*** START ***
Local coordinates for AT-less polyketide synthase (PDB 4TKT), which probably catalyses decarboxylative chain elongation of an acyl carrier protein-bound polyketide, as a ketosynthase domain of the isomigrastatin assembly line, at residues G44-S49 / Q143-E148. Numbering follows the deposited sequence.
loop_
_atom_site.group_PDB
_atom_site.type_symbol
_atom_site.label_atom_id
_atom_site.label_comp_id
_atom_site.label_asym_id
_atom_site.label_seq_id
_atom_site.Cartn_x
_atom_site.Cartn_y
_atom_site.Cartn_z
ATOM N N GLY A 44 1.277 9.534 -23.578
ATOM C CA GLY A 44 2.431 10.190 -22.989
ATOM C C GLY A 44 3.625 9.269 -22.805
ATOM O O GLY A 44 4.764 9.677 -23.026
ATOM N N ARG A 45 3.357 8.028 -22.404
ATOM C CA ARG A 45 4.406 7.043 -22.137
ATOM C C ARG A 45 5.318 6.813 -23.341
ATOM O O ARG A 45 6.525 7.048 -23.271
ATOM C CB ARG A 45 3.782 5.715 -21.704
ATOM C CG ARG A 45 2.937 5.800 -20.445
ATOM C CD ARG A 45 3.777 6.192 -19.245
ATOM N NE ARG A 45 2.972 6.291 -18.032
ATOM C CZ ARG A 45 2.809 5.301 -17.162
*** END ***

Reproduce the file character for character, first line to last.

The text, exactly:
Local coordinates for AT-less polyketide synthase (PDB 4TKT), which probably catalyses decarboxylative chain elongation of an acyl carrier protein-bound polyketide, as a ketosynthase domain of the isomigrastatin assembly line, at residues G44-S49 / Q143-E148. Numbering follows the deposited sequence.
loop_
_atom_site.group_PDB
_atom_site.type_symbol
_atom_site.label_atom_id
_atom_site.label_comp_id
_atom_site.label_asym_id
_atom_site.label_seq_id
_atom_site.Cartn_x
_atom_site.Cartn_y
_atom_site.Cartn_z
ATOM N N GLY A 44 1.277 9.534 -23.578
ATOM C CA GLY A 44 2.431 10.190 -22.989
ATOM C C GLY A 44 3.625 9.269 -22.805
ATOM O O GLY A 44 4.764 9.677 -23.026
ATOM N N ARG A 45 3.357 8.028 -22.404
ATOM C CA ARG A 45 4.406 7.043 -22.137
ATOM C C ARG A 45 5.318 6.813 -23.341
ATOM O O ARG A 45 6.525 7.048 -23.271
ATOM C CB ARG A 45 3.782 5.715 -21.704
ATOM C CG ARG A 45 2.937 5.800 -20.445
ATOM C CD ARG A 45 3.777 6.192 -19.245
ATOM N NE ARG A 45 2.972 6.291 -18.032
ATOM C CZ ARG A 45 2.809 5.301 -17.162